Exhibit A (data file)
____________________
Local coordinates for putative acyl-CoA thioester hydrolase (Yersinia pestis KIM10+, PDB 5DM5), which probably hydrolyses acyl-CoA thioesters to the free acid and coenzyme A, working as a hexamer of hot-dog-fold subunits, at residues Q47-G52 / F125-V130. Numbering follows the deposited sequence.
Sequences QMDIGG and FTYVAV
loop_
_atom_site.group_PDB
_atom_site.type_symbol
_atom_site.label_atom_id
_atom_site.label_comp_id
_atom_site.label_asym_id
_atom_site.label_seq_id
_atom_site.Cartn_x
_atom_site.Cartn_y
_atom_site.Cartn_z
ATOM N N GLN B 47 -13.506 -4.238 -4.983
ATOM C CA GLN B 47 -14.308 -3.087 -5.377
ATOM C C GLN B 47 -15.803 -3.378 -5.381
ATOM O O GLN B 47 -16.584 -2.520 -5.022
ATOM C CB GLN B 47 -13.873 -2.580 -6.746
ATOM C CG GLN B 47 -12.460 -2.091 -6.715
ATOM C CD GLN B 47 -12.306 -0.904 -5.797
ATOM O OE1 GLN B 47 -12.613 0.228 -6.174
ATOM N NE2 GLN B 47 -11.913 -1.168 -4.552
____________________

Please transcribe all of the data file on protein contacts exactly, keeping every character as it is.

Local coordinates for putative acyl-CoA thioester hydrolase (Yersinia pestis KIM10+, PDB 5DM5), which probably hydrolyses acyl-CoA thioesters to the free acid and coenzyme A, working as a hexamer of hot-dog-fold subunits, at residues Q47-G52 / F125-V130. Numbering follows the deposited sequence.
Sequences QMDIGG and FTYVAV
loop_
_atom_site.group_PDB
_atom_site.type_symbol
_atom_site.label_atom_id
_atom_site.label_comp_id
_atom_site.label_asym_id
_atom_site.label_seq_id
_atom_site.Cartn_x
_atom_site.Cartn_y
_atom_site.Cartn_z
ATOM N N GLN B 47 -13.506 -4.238 -4.983
ATOM C CA GLN B 47 -14.308 -3.087 -5.377
ATOM C C GLN B 47 -15.803 -3.378 -5.381
ATOM O O GLN B 47 -16.584 -2.520 -5.022
ATOM C CB GLN B 47 -13.873 -2.580 -6.746
ATOM C CG GLN B 47 -12.460 -2.091 -6.715
ATOM C CD GLN B 47 -12.306 -0.904 -5.797
ATOM O OE1 GLN B 47 -12.613 0.228 -6.174
ATOM N NE2 GLN B 47 -11.913 -1.168 -4.552